An NDP member of Parliament who represents indigenous people in remote communities says Health Minister Jane Philpott's $1,700 limo bill reveals a troubling "disconnect" in her department.
Charlie Angus told The Huffington Post Canada Wednesday he was surprised Philpott's "whopping" tab, racked up in one day, was approved Health Canada. After all, he says, a lot of his time is spent dealing with constituents who are denied "the most basic medical treatments" by Health Canada bureaucrats.
"This is a department that is ruthless in terms of nickel and diming the health needs of indigenous people," he said in an interview.
NDP MP Charlie Angus and Health Minister Jane Philpott. (Photo: The Canadian Press)
"And yet they don't balk at $1,700-a-day limo rides around Toronto. Something's seriously wrong here."
Health Canada's non-insured health benefits program provides eligible First Nations and Inuit medical transportation for services not available in their communities. The program also covers a range of drugs, medical supplies, dental care, vision care, and mental health counselling.
Yet the northern Ontario MP says constituents in isolated, fly-in areas often see their travel requests for medically-necessary treatments or screenings ordered by doctors turned down by Health Canada.
Angus pointed to examples of a woman who was denied travel for a breast cancer screening exam, a toddler left without an audiology test, and young people in suicidal situations denied flights out of remote communities to seek mental health services.
On Wednesday, Angus shared a video of testimony an Ontario physician and indigenous leader delivered to the standing committee on Aboriginal Affairs and northern development in April.
Dr. Michael Kirlew, who works with the Sioux Lookout First Nations Health Authority in Ontario, told the group at the time that First Nations individuals on reserve receive "far inferior" health care than other Canadians.
Kirlew passionately took aim at Health Canada's non-insured health benefit program, saying unregistered children are routinely being denied transportation to seek medical help.
'Children are being left behind'
"Children are being left behind," Kirlew said. "I have no way of getting children that I see out for access to developmental services, essential services such as speech language pathology or occupational therapy. I am very limited in what I can do because non-insured does not pay for the travel out."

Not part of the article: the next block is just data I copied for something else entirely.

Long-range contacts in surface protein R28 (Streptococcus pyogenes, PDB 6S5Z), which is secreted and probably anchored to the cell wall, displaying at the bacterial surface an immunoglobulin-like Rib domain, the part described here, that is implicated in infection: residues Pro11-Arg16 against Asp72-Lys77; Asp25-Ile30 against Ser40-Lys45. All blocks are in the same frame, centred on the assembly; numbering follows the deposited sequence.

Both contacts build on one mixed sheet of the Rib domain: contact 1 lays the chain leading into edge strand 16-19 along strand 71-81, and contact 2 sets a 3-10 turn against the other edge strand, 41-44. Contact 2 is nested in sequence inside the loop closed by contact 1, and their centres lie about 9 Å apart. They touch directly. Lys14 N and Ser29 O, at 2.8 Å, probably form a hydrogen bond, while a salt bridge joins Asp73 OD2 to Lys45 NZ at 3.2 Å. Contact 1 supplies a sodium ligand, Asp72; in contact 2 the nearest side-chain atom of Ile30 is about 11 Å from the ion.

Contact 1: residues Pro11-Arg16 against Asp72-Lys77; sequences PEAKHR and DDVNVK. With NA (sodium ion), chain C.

Kirlew also noted that "compassionate travel" — which allows a relative to accompany someone who is dying or pregnant — is listed as the first exclusion for medical transportation.
"Compassion is not something we should inoculate our health care system against," he said. "When we start losing our compassion, we lose our humanity. People are suffering and children are dying every single day."
“I think the practice of denying pregnant women escorts needs to stop immediately.”
Kirlew testified the biggest concern among pregnant women in Sioux Lookout is whether or not they will have an escort, someone to hold their hand, when they deliver their babies.
"I think the practice of denying pregnant women escorts needs to stop immediately," he said. "There is no basis for that in medical science, in medical theory, or even in basic human decency."
Ontario Regional Chief Isadore Day also testified that the suicide of a 10-year-old boy from the Nishnawbe Aski Nation was a "direct result of travel cuts" that meant the child couldn't get mental health services. Nishnawbe Aski Nation declared a public health emergency last February.
"There just was no money to take care of this boy," Day said.
Teen left without advocate
Angus says a 17-year-old constituent recently had an emergency C-section and was flown from a James Bay fly-in community to Kingston, Ont.
"They were going to discharge her and give her a bus ticket to Thunder Bay, when she doesn't live within 1,000-km of Thunder Bay and the only way she can get home is on a plane," he said.
The young woman did not have an advocate with her and Angus said he intervened to sort out her travel.
Angus says he has "enormous" respect for Philpott and personally likes her quite a bit. He says while New Democrats aren't asking her to take the bus or stay in crummy motels while fulfilling her duties, Philpott should exercise better judgment.
On Wednesday, Philpott announced she would reimburse taxpayers just over $3,700 for her travel, which includes the $1,708 tab and a separate bill of $1,994 both paid to a Toronto-based company owned by a Liberal supporter.
While conceding there are a lot of "gotcha moments" in politics, Angus says he's not out for political blood. He hopes the episode will be a "wake-up call" for Philpott and a message to Prime Minister Justin Trudeau, who pledged to do things differently when it comes to the challenges faced by indigenous people.
"It's a new government," Angus said. "I think they can do better."
With a file from The Canadian Press
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